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Looking at an Amazon.com (NASDAQ:AMZN) chart, you'd never guess it. After all, in the last 5 days Amazon.com is up a full 9.4%. But, adding to all the well-known troubles Amazon.com faces, with decreasing margins, decreasing earnings, decreasing estimates, impending sales tax collection, adverse selection and a changing paradigm in digital goods sales, there's a new looming problem: The kindle e-reader sales are probably imploding.

We already knew from Texas Instruments' (NASDAQ:TXN) earnings, that the Kindle fire was facing slower sales (due to OMAP SoCs underperforming). Also, Google's (NASDAQ:GOOG) soon to be launched 7 inch tablet should be the coup de grace for the Kindle fire. But the Kindle e-reader was supposed to be safe. Sure, some cannibalization could be expected, but this was still a market where Amazon.com was expected to remain dominant. And then something strange happened.

You see, the Kindle e-reader uses e-ink displays, and these are made by eink corporation. Now, eink publishes monthly statistics on its revenues, and this is what they look like (source: Digitimes)

Holy mother! -84.6% and -78.7% drops in revenues year-on-year! E ink sells to customers other than Amazon, for instance towards Barnes and Noble's' (NYSE:BKS) Nook reader, but the Kindle was the market leader by far. This kind of implosion can only happen with it participating.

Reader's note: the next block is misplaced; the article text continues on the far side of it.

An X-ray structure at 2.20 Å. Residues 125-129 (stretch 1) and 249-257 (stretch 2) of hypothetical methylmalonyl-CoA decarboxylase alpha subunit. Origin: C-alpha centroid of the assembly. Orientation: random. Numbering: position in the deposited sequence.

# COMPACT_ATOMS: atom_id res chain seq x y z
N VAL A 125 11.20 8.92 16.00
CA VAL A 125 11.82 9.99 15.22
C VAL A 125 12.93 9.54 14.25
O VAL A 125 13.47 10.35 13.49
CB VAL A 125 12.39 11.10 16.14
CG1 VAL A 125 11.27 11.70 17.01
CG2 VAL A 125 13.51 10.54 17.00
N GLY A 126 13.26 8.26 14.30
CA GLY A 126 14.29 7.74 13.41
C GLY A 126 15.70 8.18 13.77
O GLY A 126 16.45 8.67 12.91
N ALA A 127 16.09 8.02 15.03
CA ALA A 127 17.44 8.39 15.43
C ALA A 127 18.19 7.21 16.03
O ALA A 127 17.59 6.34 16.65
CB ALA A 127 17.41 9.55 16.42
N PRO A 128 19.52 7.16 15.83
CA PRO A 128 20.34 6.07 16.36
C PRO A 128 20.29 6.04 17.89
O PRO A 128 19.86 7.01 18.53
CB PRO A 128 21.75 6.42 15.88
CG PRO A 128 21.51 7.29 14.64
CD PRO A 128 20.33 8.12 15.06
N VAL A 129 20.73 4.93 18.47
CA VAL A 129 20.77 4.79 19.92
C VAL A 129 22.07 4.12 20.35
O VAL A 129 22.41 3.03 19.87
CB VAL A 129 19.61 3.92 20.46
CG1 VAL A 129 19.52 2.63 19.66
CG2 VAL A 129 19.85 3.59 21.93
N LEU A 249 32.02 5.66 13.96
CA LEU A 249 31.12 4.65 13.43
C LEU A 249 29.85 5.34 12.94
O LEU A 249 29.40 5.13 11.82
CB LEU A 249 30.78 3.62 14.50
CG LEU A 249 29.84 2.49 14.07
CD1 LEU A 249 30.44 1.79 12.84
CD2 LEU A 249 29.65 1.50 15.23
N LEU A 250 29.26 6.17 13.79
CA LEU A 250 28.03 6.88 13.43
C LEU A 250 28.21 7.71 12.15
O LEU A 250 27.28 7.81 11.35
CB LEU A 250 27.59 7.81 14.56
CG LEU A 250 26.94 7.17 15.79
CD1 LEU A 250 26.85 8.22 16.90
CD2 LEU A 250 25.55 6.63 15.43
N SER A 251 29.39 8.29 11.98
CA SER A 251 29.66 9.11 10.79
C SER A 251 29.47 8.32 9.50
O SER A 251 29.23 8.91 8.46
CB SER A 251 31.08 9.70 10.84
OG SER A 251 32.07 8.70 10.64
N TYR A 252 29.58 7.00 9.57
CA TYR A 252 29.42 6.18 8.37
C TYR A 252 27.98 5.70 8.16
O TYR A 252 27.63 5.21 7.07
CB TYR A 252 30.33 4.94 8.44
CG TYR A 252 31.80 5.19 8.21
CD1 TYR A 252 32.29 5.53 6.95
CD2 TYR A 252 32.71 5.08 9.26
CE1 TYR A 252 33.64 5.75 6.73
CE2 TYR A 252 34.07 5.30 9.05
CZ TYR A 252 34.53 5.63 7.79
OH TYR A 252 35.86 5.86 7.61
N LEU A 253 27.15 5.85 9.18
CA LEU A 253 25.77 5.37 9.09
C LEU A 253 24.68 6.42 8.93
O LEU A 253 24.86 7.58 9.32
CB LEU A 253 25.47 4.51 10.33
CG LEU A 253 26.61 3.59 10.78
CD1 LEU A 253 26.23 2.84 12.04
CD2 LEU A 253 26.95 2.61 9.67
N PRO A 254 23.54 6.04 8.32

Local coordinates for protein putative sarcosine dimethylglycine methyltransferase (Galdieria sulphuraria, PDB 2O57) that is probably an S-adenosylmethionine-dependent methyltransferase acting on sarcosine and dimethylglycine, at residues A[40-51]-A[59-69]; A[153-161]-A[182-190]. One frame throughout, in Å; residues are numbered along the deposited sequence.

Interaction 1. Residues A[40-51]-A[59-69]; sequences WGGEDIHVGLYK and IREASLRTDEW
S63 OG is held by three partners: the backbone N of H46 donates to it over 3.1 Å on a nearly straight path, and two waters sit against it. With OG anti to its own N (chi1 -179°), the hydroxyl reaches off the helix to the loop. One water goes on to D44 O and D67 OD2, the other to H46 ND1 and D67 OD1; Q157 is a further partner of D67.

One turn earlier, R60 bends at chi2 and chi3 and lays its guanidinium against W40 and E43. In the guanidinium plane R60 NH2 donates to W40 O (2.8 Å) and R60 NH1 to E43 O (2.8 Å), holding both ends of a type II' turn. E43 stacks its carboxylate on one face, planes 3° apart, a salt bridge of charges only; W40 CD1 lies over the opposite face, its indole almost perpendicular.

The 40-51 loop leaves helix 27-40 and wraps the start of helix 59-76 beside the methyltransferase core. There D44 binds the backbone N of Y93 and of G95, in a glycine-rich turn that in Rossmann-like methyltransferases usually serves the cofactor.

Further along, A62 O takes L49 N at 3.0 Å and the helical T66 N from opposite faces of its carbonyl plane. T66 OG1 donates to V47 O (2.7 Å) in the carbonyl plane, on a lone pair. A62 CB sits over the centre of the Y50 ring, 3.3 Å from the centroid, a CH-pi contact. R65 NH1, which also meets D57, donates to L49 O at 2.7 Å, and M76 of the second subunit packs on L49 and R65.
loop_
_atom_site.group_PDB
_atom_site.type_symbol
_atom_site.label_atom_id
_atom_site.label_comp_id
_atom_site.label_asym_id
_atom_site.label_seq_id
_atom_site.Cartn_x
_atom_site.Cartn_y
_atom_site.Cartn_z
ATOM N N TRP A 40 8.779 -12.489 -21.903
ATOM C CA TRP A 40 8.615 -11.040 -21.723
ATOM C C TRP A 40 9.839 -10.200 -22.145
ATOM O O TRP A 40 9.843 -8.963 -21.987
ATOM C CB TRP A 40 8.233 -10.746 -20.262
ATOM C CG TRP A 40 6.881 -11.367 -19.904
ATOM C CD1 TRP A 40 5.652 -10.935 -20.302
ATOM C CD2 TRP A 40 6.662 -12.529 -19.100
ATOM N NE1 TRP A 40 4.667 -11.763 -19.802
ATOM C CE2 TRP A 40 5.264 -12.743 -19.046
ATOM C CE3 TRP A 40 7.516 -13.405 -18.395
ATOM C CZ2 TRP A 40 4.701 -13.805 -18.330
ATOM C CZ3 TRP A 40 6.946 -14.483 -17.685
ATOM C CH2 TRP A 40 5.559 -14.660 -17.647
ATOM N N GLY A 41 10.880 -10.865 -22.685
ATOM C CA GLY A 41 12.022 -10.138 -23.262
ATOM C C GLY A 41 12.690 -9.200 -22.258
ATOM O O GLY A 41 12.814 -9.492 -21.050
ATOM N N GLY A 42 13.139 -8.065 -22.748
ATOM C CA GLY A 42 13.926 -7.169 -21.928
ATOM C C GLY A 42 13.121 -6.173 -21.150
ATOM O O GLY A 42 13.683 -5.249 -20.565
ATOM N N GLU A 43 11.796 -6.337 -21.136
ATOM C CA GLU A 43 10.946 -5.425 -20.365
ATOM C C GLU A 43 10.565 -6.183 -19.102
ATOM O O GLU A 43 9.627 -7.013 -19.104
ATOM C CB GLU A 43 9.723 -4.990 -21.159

So, although Amazon.com does not report Kindle sales, we now know for certain that its Kindle e-reader sales are incredibly weak. There's also a good chance that Amazon.com will miss the Q1 revenue estimate consensus-- presently at $12.86 billion-- much like it already missed Q4's, since the Kindles (e-readers and Fire) are Amazon.com's best selling products and they're all doing poorly.

Conclusion

Amazingly, every piece of Amazon.com's business is seemingly under fire. Very little seems to be going right other than it selling a lot of electronics free of sales taxes, something that's increasingly threatened as well. Still, AMZN the trading token continues to do well in the stock market and displays its 158 forward 2012 P/E as if it were some kind of badge.

Now, even what seemed the strongest of Amazon.com's products-- its Kindle e-reader, has gone into a deep dive. Sooner or later, the stock will do the same.

Source: The Great Kindle Implosion